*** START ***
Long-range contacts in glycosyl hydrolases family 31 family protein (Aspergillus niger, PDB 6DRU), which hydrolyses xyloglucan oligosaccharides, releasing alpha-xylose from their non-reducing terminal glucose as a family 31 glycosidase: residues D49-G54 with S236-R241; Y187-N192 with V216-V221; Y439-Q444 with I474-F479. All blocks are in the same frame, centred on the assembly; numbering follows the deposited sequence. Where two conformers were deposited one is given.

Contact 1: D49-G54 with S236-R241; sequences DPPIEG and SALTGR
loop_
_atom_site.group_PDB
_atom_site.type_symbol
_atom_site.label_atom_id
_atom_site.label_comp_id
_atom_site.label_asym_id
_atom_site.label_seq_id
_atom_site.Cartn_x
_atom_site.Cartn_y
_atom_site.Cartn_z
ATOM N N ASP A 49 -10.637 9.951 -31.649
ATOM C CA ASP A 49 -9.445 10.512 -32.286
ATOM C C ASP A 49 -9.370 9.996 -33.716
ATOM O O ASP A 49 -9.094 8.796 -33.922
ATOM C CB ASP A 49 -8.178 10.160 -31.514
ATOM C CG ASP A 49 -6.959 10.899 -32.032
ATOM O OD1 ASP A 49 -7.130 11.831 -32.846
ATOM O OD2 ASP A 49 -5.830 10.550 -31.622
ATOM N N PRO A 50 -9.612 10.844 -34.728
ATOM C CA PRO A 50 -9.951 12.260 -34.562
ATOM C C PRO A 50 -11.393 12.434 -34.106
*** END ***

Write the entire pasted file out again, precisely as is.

Long-range contacts in glycosyl hydrolases family 31 family protein (Aspergillus niger, PDB 6DRU), which hydrolyses xyloglucan oligosaccharides, releasing alpha-xylose from their non-reducing terminal glucose as a family 31 glycosidase: residues D49-G54 with S236-R241; Y187-N192 with V216-V221; Y439-Q444 with I474-F479. All blocks are in the same frame, centred on the assembly; numbering follows the deposited sequence. Where two conformers were deposited one is given.

Contact 1: D49-G54 with S236-R241; sequences DPPIEG and SALTGR
loop_
_atom_site.group_PDB
_atom_site.type_symbol
_atom_site.label_atom_id
_atom_site.label_comp_id
_atom_site.label_asym_id
_atom_site.label_seq_id
_atom_site.Cartn_x
_atom_site.Cartn_y
_atom_site.Cartn_z
ATOM N N ASP A 49 -10.637 9.951 -31.649
ATOM C CA ASP A 49 -9.445 10.512 -32.286
ATOM C C ASP A 49 -9.370 9.996 -33.716
ATOM O O ASP A 49 -9.094 8.796 -33.922
ATOM C CB ASP A 49 -8.178 10.160 -31.514
ATOM C CG ASP A 49 -6.959 10.899 -32.032
ATOM O OD1 ASP A 49 -7.130 11.831 -32.846
ATOM O OD2 ASP A 49 -5.830 10.550 -31.622
ATOM N N PRO A 50 -9.612 10.844 -34.728
ATOM C CA PRO A 50 -9.951 12.260 -34.562
ATOM C C PRO A 50 -11.393 12.434 -34.106